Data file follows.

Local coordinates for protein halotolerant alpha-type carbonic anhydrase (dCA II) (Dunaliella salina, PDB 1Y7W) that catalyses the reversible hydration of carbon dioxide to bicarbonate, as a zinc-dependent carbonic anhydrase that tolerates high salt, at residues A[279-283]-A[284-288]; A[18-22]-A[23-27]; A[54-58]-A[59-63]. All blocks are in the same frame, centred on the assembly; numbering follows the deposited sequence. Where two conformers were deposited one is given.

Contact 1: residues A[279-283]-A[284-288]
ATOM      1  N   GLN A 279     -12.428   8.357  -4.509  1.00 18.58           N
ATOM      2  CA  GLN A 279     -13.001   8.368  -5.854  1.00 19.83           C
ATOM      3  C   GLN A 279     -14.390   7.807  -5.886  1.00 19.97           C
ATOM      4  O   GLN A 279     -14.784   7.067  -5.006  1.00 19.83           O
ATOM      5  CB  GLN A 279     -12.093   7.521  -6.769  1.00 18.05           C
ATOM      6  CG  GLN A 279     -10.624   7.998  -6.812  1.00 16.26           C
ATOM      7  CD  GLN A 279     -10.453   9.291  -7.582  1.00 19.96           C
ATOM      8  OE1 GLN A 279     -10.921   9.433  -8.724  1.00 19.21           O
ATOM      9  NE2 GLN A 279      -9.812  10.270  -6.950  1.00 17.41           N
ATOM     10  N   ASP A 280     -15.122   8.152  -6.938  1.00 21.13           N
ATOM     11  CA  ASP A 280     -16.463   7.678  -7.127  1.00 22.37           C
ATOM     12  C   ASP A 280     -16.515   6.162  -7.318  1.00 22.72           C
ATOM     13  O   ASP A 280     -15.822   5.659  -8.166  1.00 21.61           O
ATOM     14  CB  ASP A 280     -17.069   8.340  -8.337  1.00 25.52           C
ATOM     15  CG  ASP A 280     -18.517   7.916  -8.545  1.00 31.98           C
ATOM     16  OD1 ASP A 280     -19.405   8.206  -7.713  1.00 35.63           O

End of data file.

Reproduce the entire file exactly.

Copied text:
Local coordinates for protein halotolerant alpha-type carbonic anhydrase (dCA II) (Dunaliella salina, PDB 1Y7W) that catalyses the reversible hydration of carbon dioxide to bicarbonate, as a zinc-dependent carbonic anhydrase that tolerates high salt, at residues A[279-283]-A[284-288]; A[18-22]-A[23-27]; A[54-58]-A[59-63]. All blocks are in the same frame, centred on the assembly; numbering follows the deposited sequence. Where two conformers were deposited one is given.

Contact 1: residues A[279-283]-A[284-288]
ATOM      1  N   GLN A 279     -12.428   8.357  -4.509  1.00 18.58           N
ATOM      2  CA  GLN A 279     -13.001   8.368  -5.854  1.00 19.83           C
ATOM      3  C   GLN A 279     -14.390   7.807  -5.886  1.00 19.97           C
ATOM      4  O   GLN A 279     -14.784   7.067  -5.006  1.00 19.83           O
ATOM      5  CB  GLN A 279     -12.093   7.521  -6.769  1.00 18.05           C
ATOM      6  CG  GLN A 279     -10.624   7.998  -6.812  1.00 16.26           C
ATOM      7  CD  GLN A 279     -10.453   9.291  -7.582  1.00 19.96           C
ATOM      8  OE1 GLN A 279     -10.921   9.433  -8.724  1.00 19.21           O
ATOM      9  NE2 GLN A 279      -9.812  10.270  -6.950  1.00 17.41           N
ATOM     10  N   ASP A 280     -15.122   8.152  -6.938  1.00 21.13           N
ATOM     11  CA  ASP A 280     -16.463   7.678  -7.127  1.00 22.37           C
ATOM     12  C   ASP A 280     -16.515   6.162  -7.318  1.00 22.72           C
ATOM     13  O   ASP A 280     -15.822   5.659  -8.166  1.00 21.61           O
ATOM     14  CB  ASP A 280     -17.069   8.340  -8.337  1.00 25.52           C
ATOM     15  CG  ASP A 280     -18.517   7.916  -8.545  1.00 31.98           C
ATOM     16  OD1 ASP A 280     -19.405   8.206  -7.713  1.00 35.63           O